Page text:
People with frequent common skin cancers could have a higher risk of developing other cancers, study shows.
People with frequent common skin cancers could have a higher risk of developing other cancers, a preliminary study shows.
Over 10 years, researchers followed 61 Stanford Health Care patients treated for unusually frequent basal cell carcinomas, 21 of whom reported developing additional cancers, including blood cancer, melanoma, prostate cancer, breast cancer and colon cancer.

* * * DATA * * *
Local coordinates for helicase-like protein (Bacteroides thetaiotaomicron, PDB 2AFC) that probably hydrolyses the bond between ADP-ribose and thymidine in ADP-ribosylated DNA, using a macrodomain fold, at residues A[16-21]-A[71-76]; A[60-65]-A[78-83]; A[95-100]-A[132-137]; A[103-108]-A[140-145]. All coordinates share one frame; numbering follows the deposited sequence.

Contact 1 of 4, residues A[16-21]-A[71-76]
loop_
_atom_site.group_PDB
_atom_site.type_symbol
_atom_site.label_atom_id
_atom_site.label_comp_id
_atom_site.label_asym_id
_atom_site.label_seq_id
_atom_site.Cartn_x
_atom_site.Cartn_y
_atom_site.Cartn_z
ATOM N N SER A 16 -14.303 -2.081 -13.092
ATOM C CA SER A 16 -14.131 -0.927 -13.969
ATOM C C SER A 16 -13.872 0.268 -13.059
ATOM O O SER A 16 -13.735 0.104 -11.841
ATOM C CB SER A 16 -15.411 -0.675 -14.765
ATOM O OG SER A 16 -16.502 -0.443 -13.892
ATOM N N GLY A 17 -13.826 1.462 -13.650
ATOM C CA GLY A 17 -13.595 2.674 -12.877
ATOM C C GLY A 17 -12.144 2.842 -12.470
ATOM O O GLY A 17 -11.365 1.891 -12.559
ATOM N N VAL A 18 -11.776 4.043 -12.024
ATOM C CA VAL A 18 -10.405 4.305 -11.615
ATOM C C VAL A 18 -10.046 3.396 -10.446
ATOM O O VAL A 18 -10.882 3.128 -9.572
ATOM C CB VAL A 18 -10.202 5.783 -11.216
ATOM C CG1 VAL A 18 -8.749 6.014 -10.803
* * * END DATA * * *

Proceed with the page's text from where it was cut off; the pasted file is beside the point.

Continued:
Researchers found similar results when analyzing a medical insurance claims database that included more than 13,000 people with six or more basal cell carcinomas over the 10-year period.
Kavita Sarin, MD, PhD, assistant professor of dermatology and senior author of the study published Aug. 9 in JCI Insight, said the findings help pinpoint candidates for more frequent and intensive cancer screenings.
Mutations in a panel of proteins responsible for repairing DNA damage are the likely cause of increased susceptibility, researchers found.